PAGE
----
NEW YORK ( MainStreet) — Many back-to-school shoppers have been waiting for this weekend . At least a half dozen states will be sponsoring "sales tax holidays" this weekend, with an handful more held in the coming few weeks. These government-sponsored tax exemptions draw shoppers like magnets, but are they really a good deal – or more smoke-and-mirrors than real savings?

Of course, at their best, sales tax holidays only yield a 4-7% price reduction. But every little bit helps, right? Researchers for The Tax Foundation at the University of West Florida studied the price effect of Florida's sales tax holiday in 2001 and found that in some cases real savings may be only an illusion.

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"Using ten different types of apparel across ten retail locations, data was collected over a three-week period to analyze whether before-tax prices were comparable before, during, and after the sales tax holiday," the Tax Foundation reported. " Based on the prices observed in Pensacola before the sales tax holiday , it was expected that shoppers would save $125.58 during the holiday. Due to changes in the before-tax price of the various products, actual savings observed during the holiday were $100.06."

This means that basically retailers took some 20% of the benefit of the sales tax holiday -- skimping consumers of the potential upside of the blowout weekend.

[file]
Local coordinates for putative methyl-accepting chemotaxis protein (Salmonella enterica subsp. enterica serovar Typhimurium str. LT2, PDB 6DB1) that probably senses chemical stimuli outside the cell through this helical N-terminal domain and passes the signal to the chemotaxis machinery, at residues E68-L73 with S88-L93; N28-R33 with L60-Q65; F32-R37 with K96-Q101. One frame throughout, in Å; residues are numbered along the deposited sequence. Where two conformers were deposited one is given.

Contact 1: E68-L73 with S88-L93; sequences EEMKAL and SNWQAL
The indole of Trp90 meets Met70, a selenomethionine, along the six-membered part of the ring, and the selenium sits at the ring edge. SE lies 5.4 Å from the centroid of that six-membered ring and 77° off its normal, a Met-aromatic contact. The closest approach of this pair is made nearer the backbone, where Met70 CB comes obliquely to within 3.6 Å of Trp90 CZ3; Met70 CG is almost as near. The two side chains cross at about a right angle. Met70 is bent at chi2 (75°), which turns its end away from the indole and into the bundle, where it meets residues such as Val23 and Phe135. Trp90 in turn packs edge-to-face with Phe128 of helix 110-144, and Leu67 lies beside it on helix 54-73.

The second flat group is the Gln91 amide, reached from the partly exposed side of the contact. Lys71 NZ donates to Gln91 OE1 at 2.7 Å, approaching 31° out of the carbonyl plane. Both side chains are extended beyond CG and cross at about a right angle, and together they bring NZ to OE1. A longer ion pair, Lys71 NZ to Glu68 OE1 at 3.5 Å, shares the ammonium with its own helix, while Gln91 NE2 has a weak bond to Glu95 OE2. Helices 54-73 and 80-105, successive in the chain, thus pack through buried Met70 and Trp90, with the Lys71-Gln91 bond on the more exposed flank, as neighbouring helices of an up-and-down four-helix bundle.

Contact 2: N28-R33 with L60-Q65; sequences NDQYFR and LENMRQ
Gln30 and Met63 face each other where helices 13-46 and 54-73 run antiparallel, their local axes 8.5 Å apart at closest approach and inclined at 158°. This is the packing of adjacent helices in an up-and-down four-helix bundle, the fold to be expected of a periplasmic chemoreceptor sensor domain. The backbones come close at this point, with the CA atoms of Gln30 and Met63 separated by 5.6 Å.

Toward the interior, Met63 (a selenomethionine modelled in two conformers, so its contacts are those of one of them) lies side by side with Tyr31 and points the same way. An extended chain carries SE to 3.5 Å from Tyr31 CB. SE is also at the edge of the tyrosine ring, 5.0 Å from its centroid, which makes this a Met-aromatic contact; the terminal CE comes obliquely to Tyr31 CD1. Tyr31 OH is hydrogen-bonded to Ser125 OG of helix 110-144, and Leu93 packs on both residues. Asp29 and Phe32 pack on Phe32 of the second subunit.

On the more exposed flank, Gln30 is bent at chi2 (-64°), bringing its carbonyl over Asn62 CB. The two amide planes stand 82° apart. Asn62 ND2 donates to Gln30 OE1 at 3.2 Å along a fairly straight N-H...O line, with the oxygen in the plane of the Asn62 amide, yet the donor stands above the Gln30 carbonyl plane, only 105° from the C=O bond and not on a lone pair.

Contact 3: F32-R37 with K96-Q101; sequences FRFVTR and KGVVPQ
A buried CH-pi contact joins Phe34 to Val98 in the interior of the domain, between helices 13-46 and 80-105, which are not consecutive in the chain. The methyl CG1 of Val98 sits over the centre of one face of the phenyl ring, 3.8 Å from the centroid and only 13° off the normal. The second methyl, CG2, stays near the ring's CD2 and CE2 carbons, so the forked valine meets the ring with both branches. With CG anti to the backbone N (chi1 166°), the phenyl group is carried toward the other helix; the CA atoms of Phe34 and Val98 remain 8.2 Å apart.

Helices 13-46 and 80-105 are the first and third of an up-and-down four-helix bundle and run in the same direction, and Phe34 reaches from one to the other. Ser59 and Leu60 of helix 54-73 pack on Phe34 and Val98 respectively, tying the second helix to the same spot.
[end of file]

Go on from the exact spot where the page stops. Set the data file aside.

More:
The study may not be conclusive for all tax holidays, but it does strongly demonstrate that such tax holidays may not be as much of a boon for consumers as they first seem.

The Tax Foundation report also said that a reporter in Charlotte, N.C. found that consumer price savings were better at six large stores the week before the 2009 tax holiday than during it.

The Institute on Taxation and Economic Policy (ITEP) finds another fly in the sales tax holiday ointment.

"One popular rationale for sales tax holidays is that they increase local consumer spending and boost local retail, but this has not been demonstrated," ITEP says. "Rather, increased sales during sales tax holidays have been shown to be primarily the result of consumers' shifting the timing of their planned purchases."

The nonprofit think tank also reports that state revenue lost during sales tax holidays ultimately has to be recouped – "either through painful spending cuts or increasing other taxes." As a result, fewer states are offering the consumer tax break. The Tax Foundation says the number of states offering the exemption peaked in 2010 at 19. Last year, 17 states offered sales tax holidays. About the same number of states are planning such promotions this year.

"Tax holidays are a gimmick that distract policymakers and taxpayers from real, permanent, and economically beneficial tax reform," the Tax Foundation says. "Their creation came about as a way to avoid addressing the negative effects of high sales taxes."